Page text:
I guess in order to start my story you need to know that I love to travel and experience new cultures. As a teacher I have looked for opportunities to go to new places and bring these experiences back to my students. I believe we can all benefit from this and I hope to install an openness and appreciation in my students for other countries. If we all tried to understand and accept the differences among us don’t you think we would live in a much better world?
|Hiking in Scotland|
Okay so on to my new adventure, Finland. I applied and received a Fulbright Distinguished Teaching Award. This program is run by the US State Department. US teachers go to other countries and teachers from other countries come here. This is an effort to improve our global understanding of one another and impact our teaching both in our classroom and outside of it. But again…why did I choose Finland? Many of my friends think I am a bit crazy! Why would I want to travel to Finland in the middle of the winter? They have 5 hours of daylight or less (depending on how far north I travel…and I plan on going north!), and its cold!! Well let me explain it to you.
A few years ago I watched a video called the “Finn phenomenon” at an SAU workshop. About 30 years ago Finland’s educational system was so-so. However, since that time they have transformed it into one of the top international educational systems. In the 2012 PISA (Programme for International Student Assessment) results, Finland ranked 5th in science whereas the United States placed 28th of the 65 participating countries. Not only is the Finnish educational system one of the best in the world, their children spend less time in school than our children and they rarely have homework. How do they accomplish all this? Well that is what I want to find out!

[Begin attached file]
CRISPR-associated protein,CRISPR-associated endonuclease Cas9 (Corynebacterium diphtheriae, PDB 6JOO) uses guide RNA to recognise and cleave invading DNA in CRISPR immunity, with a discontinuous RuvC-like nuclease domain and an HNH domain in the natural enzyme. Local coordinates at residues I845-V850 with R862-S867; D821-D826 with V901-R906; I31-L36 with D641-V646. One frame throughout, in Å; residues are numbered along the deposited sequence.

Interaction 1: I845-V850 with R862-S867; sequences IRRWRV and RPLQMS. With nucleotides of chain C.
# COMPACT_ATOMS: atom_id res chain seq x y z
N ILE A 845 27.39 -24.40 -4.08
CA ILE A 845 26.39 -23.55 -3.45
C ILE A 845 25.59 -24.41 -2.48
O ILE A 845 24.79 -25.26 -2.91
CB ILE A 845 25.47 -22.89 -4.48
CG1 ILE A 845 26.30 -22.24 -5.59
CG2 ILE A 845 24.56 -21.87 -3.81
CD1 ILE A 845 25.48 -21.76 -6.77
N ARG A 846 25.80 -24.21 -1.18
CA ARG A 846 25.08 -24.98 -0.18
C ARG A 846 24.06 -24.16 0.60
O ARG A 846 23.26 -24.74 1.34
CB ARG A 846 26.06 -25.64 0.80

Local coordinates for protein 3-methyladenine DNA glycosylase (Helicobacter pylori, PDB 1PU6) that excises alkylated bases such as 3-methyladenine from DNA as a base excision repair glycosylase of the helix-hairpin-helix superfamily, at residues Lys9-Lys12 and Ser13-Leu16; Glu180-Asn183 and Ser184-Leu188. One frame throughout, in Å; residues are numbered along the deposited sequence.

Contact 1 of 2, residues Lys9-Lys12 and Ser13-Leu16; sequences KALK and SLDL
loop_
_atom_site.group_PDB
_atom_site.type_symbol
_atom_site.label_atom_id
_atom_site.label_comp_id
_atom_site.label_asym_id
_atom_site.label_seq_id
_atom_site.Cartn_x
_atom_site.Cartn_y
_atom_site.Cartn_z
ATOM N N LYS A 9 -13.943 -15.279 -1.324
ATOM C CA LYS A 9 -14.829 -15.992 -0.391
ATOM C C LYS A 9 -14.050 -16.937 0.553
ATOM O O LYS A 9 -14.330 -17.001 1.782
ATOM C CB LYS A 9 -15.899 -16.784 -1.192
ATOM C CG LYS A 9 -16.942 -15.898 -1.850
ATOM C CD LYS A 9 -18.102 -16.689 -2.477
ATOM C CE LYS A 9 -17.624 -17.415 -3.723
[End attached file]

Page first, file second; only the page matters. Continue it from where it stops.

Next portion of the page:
Four years ago I staring teaching a science methods course to pre-service teachers at UNH. In other words, I was teaching students who want to be elementary teachers how to teach science. This made me really look at my craft, and decide what I think are the most important skills our students should develop. To me science is far more than the actual content. Although I think the content is fascinating! It is about teaching students how to make observations of their natural world, ask questions and learn how to answer those questions, often through experimentation. I want them to think critically, problem solve and communicate what they discover.
While in Finland, I will be exploring how they prepare teachers to teach science. I will be auditing some courses at the University of Helsinki and visiting as many classrooms as I can get into. Along the way I hope to experience Finnish culture first hand, meet people, explore their beautiful environment and hopefully see an aurora borealis! I am very excited for this adventure to begin and I plan on documenting my trip through this blog. I hope you enjoy it.